Warning: distressing content
One of the heroes of the frantic, desperate rescue efforts following the Whakaari/White Island eruption has described the scene like a bombsite.
"It looked like a bomb had gone off. There was a crippled helicopter that had been knocked off the pad. The propellers had been all bent and broken," Lillani Hopkins told the Sydney Morning Herald.
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"All I could think was, if it can do that to metal, what can it do to human skin?"
The geography student had given the trip to Whakaari/White Island to her father Geoff Hopkins for his birthday.
They were on a boat taking one last look at the crater when the volcano blew.
The pair, both trained in first aid, soon found themselves helping survivors following the 2.11pm eruption.
Geoff Hopkins, 50, previously told the Herald some people were drifting in and out of consciousness as he tried to tell them that everything was alright.
Since then he had been worried that those he helped could be among the dead.
"They were just so massively burnt."
After the Hopkins had visited the island, their boat moved around to get one last look at the crater.
"As we turned to start heading back, there was just this gasp across the boat and I looked up," he said.
"I could just see this plume of white and grey rising quite high and quite quickly."
The crew launched the inflatable and rushed over to pull people out of the water.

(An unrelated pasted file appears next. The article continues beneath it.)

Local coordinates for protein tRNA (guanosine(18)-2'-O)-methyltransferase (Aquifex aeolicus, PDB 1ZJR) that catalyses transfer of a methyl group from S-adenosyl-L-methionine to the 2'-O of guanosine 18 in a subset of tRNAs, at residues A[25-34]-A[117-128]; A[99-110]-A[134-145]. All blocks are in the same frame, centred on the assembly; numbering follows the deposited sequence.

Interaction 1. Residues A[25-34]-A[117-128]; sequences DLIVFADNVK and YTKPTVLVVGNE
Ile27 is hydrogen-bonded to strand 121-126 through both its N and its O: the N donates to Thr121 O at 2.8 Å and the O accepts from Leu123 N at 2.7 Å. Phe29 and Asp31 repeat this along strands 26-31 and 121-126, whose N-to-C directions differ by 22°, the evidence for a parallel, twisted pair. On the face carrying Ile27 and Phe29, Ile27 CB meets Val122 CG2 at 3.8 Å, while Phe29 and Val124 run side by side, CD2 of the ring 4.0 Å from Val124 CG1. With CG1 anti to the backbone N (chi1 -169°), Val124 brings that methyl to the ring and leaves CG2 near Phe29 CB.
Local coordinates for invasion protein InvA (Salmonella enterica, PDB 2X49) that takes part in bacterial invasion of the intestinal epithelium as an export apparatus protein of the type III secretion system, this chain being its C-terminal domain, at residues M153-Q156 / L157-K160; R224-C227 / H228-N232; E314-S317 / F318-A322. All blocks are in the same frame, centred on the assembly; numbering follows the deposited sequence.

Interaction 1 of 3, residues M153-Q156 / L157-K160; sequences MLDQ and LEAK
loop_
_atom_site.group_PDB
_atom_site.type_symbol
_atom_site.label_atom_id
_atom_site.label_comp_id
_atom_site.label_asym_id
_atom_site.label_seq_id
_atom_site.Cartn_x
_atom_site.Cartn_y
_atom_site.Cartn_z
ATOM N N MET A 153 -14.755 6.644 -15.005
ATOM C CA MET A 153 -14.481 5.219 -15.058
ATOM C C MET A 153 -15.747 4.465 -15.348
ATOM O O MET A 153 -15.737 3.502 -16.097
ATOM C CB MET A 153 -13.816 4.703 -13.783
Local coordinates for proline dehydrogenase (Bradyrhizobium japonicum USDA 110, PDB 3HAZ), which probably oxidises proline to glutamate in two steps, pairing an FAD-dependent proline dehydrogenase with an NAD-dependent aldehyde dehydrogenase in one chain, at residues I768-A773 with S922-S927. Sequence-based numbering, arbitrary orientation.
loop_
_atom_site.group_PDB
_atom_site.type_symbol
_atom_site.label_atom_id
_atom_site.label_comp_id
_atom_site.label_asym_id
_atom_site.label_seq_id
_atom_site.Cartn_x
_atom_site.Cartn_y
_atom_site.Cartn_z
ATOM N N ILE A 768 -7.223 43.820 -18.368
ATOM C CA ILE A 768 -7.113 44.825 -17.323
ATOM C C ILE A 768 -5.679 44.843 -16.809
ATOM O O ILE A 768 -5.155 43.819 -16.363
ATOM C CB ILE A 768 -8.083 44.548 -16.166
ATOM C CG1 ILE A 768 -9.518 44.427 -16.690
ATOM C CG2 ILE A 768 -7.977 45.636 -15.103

When the first boatload came back from the island, someone yelled: "Is anyone a doctor?"
There were two - one from England and another from Slovenia - while Hopkins, a pastor from Hamilton, and daughter Lillani are trained in first aid.
That was when it sank in how serious the situation was.
The outside decks were used for first aid, while those who'd been on the boat and were unhurt - about 30 - staying indoors.
Boatload after boatload of injured people were ferried back from the island.
"I don't think there was anyone that came off who wasn't badly burnt."
The only ones who were fairly unscathed were those in the group with the helicopter.
"But where they managed to seek shelter, we don't know," Hopkins said.
"Everyone else was horrifically burnt. People were in shorts and T-shirts so there was a lot of exposed skin that was massively burnt.
"Their faces were massively burnt.
"But there were also huge burns under people's clothes. So their clothes looked fine, but when you cut them off … I've never seen blisters like that."